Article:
If a penetration test is the first time you’ve considered the security of your new IT project, you’re doing it very wrong. Much of any project’s security effort should be in the early stages, from risk assessing to agreeing with your developers, either in-house or external, just what security measures are being implemented, and validated.. Security, just like any other metric, needs to be objectified, quantified, and agreed upon before development begins. And this leads us to a very common oversight so beautifully documented in ISO27001; Security requirements in third party contracts. I would go as far to say that 80% of third party supplier contracts have no meaningful security requirements, beyond, perhaps, the typical 99.999% uptime SLA.
So, this begs the questions:
1. Before we worry about what a user can do within our shiny new web app, who’s going to define what they can’t do, or at least shouldn’t be able to do? So many software specs never consider undesirable user capability.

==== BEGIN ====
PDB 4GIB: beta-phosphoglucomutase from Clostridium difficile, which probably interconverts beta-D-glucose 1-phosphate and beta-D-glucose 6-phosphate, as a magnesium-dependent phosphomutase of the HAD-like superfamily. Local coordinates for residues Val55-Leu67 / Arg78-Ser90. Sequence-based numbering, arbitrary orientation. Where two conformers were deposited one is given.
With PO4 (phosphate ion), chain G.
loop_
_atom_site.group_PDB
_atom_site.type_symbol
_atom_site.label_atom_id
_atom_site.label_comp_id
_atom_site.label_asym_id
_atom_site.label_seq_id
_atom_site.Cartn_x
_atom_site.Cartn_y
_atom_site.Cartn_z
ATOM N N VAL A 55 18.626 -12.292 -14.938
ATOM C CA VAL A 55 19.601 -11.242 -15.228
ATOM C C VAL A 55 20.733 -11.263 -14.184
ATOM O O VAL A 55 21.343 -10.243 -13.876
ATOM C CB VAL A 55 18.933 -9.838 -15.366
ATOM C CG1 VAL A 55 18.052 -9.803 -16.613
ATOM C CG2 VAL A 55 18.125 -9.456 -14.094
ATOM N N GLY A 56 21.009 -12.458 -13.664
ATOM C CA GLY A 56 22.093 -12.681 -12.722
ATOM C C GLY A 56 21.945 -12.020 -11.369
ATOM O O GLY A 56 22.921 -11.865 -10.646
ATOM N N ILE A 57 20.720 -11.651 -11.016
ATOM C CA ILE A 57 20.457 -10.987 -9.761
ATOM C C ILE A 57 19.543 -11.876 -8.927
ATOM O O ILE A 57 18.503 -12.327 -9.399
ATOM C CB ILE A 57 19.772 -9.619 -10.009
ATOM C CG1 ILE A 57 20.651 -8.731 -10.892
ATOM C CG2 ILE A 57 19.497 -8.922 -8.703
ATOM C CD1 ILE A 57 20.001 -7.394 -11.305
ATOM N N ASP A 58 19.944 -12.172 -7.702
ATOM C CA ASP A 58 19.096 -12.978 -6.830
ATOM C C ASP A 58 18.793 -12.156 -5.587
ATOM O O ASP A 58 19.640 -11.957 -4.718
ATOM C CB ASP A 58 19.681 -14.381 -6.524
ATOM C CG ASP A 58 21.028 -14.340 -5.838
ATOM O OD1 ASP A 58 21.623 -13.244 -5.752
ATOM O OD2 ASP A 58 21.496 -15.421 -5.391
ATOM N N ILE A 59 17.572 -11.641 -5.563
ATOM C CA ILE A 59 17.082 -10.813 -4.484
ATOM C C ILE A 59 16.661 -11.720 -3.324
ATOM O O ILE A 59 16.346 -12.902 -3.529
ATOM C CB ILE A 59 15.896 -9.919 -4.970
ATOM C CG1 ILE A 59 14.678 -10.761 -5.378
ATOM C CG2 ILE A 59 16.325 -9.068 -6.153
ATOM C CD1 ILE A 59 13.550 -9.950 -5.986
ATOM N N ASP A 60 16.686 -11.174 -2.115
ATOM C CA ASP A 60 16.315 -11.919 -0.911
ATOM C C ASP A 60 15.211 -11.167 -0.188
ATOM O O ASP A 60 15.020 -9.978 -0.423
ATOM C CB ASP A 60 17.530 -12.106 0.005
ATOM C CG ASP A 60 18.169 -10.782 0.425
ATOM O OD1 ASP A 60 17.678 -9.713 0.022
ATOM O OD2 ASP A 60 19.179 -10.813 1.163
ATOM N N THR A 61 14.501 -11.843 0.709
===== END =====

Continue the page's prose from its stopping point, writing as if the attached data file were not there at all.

2. Who will ensure your web app is free of SQL injection vulnerabilities/xss/logic flaws and a myriad of other www.owasp.org goodies before the pen test? Who will check the mitigations work? The pen test is there to catch the gaps, but it isn’t cost effective or practical to rely solely on something performed so late in the project cycle. The penetration test is your last chance, but it should never be your only chance .
3. What’s the plan when your third party system management provider has a change of staff? Were you notified? Were the appropriate accounts changed?
4. Where are your data-centre backups stored, how are they encrypted, and what’s the physical risk?
5. Who will ensure that your new network infrastructure is suitably hardened before deployment, and to what standard?
The usual responses to these queries almost always includes the word assumed. That’s never a good place to be. So, let’s consider:
1. What are the security requirements of this project? What would be undesirable, and who are we formally tasking to take ownership of these requirements?
2. What do we require of our third party stakeholders, both in terms of their operational security, and project delivery?
3. Where can we stipulate all of this in writing?
When you’ve taken care of that, have a cup of coffee. You’ve not only considered one of the most overlooked risks in modern business, you’ve also aligned to ISO27001:2013 15.1.2